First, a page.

Retirement-Friendly Homes – Old-Up | VR to assess whether seniors remain alert on the road
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VR to assess whether seniors remain alert on the road

Old woman trying VR

VR to assess whether seniors remain alert on the road

In South Korea, virtual reality headsets are being experimented with to assess whether elderly people are still able to drive.

Until now, virtual reality has often been seen through the prism of entertainment. Since the mid-2010s, there has been a lot of talk about video games that are supposed to be more immersive thanks to these headsets that give the impression of being in the game: wherever you point your head, the game adjusts the display and shows the environment that is supposed to be around.

But virtual reality also has a lesser-known medical side. In 2016, a patient was operated in Angers for a brain tumor. The patient wore a virtual reality headset, allowing the neurosurgeon to map the cortex more finely before the operation. Developments in neurological disorders, rehabilitation or psychological support have also been noted.

It is precisely in this context that virtual reality is back in the news. The Yonhap News Agency reports in its November 29 edition that the South Korean National Police is supporting a program that involves testing the elderly to see if they are still fit to drive or if their health is too degraded to continue driving.

The Korean National Police Agency’s (KNPA) thinking is fueled by two observations. First, traffic accidents involving drivers over 65 years of age are statistically more numerous than those involving people half their age. Secondly, the age pyramid in Korea is changing rapidly and there are, in fact, more and more senior citizens on the road.

VR for senior drivers

The Next Web, reporting on the Yonhap News story, says that the KNPA-supported device is entering a three-year trial phase to evaluate the role virtual reality can play in assessing the cognitive and driving abilities of the elderly. There is research on the topic, such as this publication.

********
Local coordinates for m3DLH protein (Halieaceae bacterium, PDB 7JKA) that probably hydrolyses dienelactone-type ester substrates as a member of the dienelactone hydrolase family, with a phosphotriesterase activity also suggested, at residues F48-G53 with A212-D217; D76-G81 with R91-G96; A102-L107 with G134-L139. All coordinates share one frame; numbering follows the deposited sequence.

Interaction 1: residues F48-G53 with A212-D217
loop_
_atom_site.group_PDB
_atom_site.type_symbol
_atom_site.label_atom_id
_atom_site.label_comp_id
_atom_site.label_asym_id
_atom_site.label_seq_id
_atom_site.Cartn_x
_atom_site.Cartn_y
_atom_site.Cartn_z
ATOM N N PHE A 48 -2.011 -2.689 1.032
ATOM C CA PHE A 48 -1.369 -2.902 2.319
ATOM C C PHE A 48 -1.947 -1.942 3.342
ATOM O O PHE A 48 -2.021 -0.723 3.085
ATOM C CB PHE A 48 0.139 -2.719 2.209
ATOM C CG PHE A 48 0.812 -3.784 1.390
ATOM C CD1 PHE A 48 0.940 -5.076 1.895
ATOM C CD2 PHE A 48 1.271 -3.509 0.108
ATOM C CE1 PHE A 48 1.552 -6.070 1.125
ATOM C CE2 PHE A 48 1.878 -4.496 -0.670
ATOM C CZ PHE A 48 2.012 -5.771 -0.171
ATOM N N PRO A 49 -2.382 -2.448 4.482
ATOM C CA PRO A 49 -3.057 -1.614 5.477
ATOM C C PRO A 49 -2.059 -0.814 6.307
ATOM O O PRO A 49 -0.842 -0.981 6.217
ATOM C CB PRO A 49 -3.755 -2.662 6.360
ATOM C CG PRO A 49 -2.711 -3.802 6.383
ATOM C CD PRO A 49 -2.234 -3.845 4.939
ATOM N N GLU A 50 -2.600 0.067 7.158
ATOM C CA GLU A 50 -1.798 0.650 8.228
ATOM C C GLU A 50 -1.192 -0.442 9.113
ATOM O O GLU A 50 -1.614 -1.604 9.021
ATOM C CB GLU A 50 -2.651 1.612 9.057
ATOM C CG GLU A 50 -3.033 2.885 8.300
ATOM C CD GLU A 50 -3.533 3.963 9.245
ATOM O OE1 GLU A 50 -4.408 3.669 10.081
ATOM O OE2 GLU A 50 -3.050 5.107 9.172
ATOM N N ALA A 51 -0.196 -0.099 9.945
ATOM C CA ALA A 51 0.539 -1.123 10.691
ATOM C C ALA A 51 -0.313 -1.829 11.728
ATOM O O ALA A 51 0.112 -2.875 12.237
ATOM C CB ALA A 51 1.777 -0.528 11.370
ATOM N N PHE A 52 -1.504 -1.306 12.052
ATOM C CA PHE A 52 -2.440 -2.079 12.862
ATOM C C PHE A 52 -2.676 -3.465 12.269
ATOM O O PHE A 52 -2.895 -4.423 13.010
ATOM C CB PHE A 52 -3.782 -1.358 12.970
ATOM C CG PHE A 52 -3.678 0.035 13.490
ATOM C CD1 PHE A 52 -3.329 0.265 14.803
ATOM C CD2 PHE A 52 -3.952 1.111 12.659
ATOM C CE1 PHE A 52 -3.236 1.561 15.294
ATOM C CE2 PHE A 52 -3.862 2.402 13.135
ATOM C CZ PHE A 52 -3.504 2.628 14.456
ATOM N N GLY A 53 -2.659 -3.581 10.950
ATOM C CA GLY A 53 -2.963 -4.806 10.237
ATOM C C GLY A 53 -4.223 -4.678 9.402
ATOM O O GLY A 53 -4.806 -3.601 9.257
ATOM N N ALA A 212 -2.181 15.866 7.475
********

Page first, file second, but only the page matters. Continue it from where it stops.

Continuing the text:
At the end of this three-year sequence, rules could be implemented in Korean law in 2025, to require a medical check-up with examinations mobilizing virtual reality. This check-up is understandable: age dulls reflexes, eyesight diminishes, hearing is less acute, fatigue can take hold more quickly, and so on.

The idea that has emerged in South Korea and is about to take a step forward could eventually be emulated abroad. The ageing of the population raises identical questions everywhere, including in France: for example, members of parliament have sometimes suggested a medical check-up after the age of 70. A bill to this effect was tabled in 2019.

These reflections have not yet led to anything concrete. However, polls show that the population generally approves of the need to periodically check the fitness of seniors who hold a driver’s license. However, such a measure may be unpopular with the public, which could make it clear at the ballot box.

Medical examinations may be required in case of special conditions, according to the services of the Ministry of the Interior. This concerns both the license examination, but also for motorists who have already received the sesame. This may be an illness considered incompatible or for very specific cases. These accommodations are not specifically related to age.

However, there is another reality, not a virtual one this time: when truly autonomous driving emerges, this problem should disappear by itself.

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